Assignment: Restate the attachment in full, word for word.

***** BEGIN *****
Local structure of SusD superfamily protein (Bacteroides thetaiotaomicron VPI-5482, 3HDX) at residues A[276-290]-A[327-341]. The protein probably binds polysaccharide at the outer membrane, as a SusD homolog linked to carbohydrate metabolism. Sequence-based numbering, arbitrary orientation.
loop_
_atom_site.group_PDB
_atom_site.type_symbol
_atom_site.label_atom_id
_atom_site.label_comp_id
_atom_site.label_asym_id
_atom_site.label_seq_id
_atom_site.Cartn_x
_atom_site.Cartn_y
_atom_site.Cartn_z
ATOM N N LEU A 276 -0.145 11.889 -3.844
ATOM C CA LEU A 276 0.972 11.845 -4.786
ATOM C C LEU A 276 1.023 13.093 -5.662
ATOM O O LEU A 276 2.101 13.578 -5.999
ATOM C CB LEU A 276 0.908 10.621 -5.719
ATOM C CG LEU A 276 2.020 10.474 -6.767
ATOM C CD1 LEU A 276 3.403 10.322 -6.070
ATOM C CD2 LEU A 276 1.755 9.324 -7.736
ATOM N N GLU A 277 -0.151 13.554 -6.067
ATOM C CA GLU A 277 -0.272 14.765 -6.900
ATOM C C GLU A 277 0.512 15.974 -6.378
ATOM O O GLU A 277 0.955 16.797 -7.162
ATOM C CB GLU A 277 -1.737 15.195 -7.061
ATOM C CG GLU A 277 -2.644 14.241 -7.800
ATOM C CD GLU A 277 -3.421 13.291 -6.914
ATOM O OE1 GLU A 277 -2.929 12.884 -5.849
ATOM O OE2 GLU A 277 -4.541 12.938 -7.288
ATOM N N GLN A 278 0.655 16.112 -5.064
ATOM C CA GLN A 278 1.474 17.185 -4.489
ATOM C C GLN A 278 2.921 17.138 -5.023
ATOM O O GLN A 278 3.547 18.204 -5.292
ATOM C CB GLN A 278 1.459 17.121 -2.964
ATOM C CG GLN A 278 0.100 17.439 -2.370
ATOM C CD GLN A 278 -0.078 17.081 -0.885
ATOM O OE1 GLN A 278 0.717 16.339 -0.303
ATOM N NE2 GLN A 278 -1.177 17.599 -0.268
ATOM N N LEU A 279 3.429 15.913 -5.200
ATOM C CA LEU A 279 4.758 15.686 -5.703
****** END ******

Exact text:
Local structure of SusD superfamily protein (Bacteroides thetaiotaomicron VPI-5482, 3HDX) at residues A[276-290]-A[327-341]. The protein probably binds polysaccharide at the outer membrane, as a SusD homolog linked to carbohydrate metabolism. Sequence-based numbering, arbitrary orientation.
loop_
_atom_site.group_PDB
_atom_site.type_symbol
_atom_site.label_atom_id
_atom_site.label_comp_id
_atom_site.label_asym_id
_atom_site.label_seq_id
_atom_site.Cartn_x
_atom_site.Cartn_y
_atom_site.Cartn_z
ATOM N N LEU A 276 -0.145 11.889 -3.844
ATOM C CA LEU A 276 0.972 11.845 -4.786
ATOM C C LEU A 276 1.023 13.093 -5.662
ATOM O O LEU A 276 2.101 13.578 -5.999
ATOM C CB LEU A 276 0.908 10.621 -5.719
ATOM C CG LEU A 276 2.020 10.474 -6.767
ATOM C CD1 LEU A 276 3.403 10.322 -6.070
ATOM C CD2 LEU A 276 1.755 9.324 -7.736
ATOM N N GLU A 277 -0.151 13.554 -6.067
ATOM C CA GLU A 277 -0.272 14.765 -6.900
ATOM C C GLU A 277 0.512 15.974 -6.378
ATOM O O GLU A 277 0.955 16.797 -7.162
ATOM C CB GLU A 277 -1.737 15.195 -7.061
ATOM C CG GLU A 277 -2.644 14.241 -7.800
ATOM C CD GLU A 277 -3.421 13.291 -6.914
ATOM O OE1 GLU A 277 -2.929 12.884 -5.849
ATOM O OE2 GLU A 277 -4.541 12.938 -7.288
ATOM N N GLN A 278 0.655 16.112 -5.064
ATOM C CA GLN A 278 1.474 17.185 -4.489
ATOM C C GLN A 278 2.921 17.138 -5.023
ATOM O O GLN A 278 3.547 18.204 -5.292
ATOM C CB GLN A 278 1.459 17.121 -2.964
ATOM C CG GLN A 278 0.100 17.439 -2.370
ATOM C CD GLN A 278 -0.078 17.081 -0.885
ATOM O OE1 GLN A 278 0.717 16.339 -0.303
ATOM N NE2 GLN A 278 -1.177 17.599 -0.268
ATOM N N LEU A 279 3.429 15.913 -5.200
ATOM C CA LEU A 279 4.758 15.686 -5.703